The Witches of Eastwick (1987) / Comedy-Horror
MPAA - R for strong sexual references, disturbing images, and language
Running time: 118 min.
Cast: Jack Nicholson, Cher, Susan Sarandon, Michelle Pfeiffer, Veronica Cartwright, Richard Jenkins, Keith Jochim, Carel Struycken
Director: George Miller
Screenplay: Michael Cristofer (based on the novel by John Updike)
Review published September 19, 2011
Loosely based on the 1984 best-selling novel of the same name by John Updike, The Witches of Eastwick is a broadly dark, risqué comedy. It features a stellar cast, and Jack Nicholson (Prizzi's Honor, The Postman Always Rings Twice) doing what he does best, play horny imp in over-the-top fashion, chewing up much scenery along the way.
However, the film's stars, as bankable and terrific as they are, get eclipsed by the film's very showy special effects, which are definitely impressive, but come at the expense of the story, which doesn't have much of a clear destination except to give more and more scenes of debauchery and mayhem, while delivering even more displays of the visual effects. Tastelessness overtakes the film rather early, though some may be amused by this, until ultimately growing darker and rather distasteful as the climax takes root.
The plot revolves around three divorced, sexually repressed women -- the spunky artist Alexandra (Cher, Moonstruck), the journalist and fertile mother of six Sukie (Pfeiffer, Scarface), and the reserved teacher and cellist Jane (Sarandon, Bull Durham) -- who meet regularly to do what mature female friends might do, though there is no question that their lack of romance is making their spare time awfully stale. After they begin to imagine aloud the kind of ideal man they'd like to meet, a stranger blows into their colonial Rhode Island town named Daryl Van Horne, who is, literally, the Devil in disguise.
The paunchy Van Horne sets up residence in a local mansion with a history of witchcraft, then seduces each of the three, and shortly thereafter, bizarre events begin to occur in the gossipy, puritanical town they reside in. Trouble begins to brew when the townsfolk begin to think something immoral is going on in the Van Horne residence, while the three 'witches' begin to think their male cohort has begun to take too much advantage of them, leaving them in a dangerous situation.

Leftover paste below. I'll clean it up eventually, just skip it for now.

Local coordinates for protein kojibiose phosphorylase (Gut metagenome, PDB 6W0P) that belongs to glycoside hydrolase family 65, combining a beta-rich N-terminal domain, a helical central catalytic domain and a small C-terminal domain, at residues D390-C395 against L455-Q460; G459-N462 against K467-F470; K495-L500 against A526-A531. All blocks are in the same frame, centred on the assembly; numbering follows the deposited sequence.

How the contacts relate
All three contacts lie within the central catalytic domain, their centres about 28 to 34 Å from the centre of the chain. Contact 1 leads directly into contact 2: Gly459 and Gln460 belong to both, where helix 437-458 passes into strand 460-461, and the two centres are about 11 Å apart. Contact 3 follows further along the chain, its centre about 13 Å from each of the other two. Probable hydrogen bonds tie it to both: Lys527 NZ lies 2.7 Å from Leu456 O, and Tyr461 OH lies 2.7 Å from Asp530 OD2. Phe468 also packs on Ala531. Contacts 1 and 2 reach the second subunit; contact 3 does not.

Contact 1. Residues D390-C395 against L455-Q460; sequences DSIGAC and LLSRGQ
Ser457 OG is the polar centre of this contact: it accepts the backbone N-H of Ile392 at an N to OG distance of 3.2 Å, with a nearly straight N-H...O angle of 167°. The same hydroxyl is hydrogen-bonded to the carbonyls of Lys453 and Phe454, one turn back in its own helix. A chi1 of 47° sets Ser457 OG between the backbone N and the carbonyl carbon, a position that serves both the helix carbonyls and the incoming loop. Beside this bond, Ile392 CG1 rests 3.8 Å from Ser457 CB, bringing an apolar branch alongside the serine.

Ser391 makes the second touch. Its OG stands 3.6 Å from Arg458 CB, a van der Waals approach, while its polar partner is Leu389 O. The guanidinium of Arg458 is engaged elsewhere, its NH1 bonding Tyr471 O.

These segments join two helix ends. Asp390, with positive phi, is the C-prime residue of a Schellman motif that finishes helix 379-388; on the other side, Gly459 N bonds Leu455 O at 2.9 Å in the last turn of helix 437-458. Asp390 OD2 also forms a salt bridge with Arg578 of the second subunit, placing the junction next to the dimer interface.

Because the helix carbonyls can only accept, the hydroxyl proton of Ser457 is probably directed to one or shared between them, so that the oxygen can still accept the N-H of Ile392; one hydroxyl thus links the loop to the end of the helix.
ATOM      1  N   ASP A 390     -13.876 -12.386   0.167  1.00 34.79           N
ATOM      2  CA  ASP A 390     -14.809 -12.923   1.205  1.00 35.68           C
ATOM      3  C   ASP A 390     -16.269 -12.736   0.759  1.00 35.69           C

The themes of sexual liberation and the battle of the sexes are the thematic highlights, though these aspects fall by the wayside far too often for the film to rise above its unevenness. The mix of fantasy and horror, in addition to the romance and comedy, increases the film's appeal to a quite a few genre fanatics, though it is the horror elements in particular that erodes much of the good cheer served by the ribald comedy. The scoring by John Williams (Temple of Doom, Return of the Jedi) is robust, and does maintain the light tone even when the subject matter turns dark, but at the same time, it's not among his most memorable works.
Fans of the actors may be more forgiving of this rather anemic story, as they each have their moments to shine, including a sizable role for a terrific Veronica Cartwright (Flight of the Navigator, Nightmares) as the ultra-conservative busybody neighbor and domineering wife, Felicia. As the film nears the end, Aussie director George Miller (The Road Warrior, Happy Feet) cranks up the lunacy quotient and whatever tenuous storyline he had been trying to maintain becomes unhinged as he reaches for comedic heights that the script by Michael Cristofer (Mr. Jones, The Bonfire of the Vanities) can't support. If you enjoy seeing Nicholson go way over the top in any movie, there is plenty here to keeps you satisfied, even if such delights come at the expense of a furthering of interesting plot developments.
-- Remade as a TV movie in 1992 and in 2002.
©2011 Vince Leo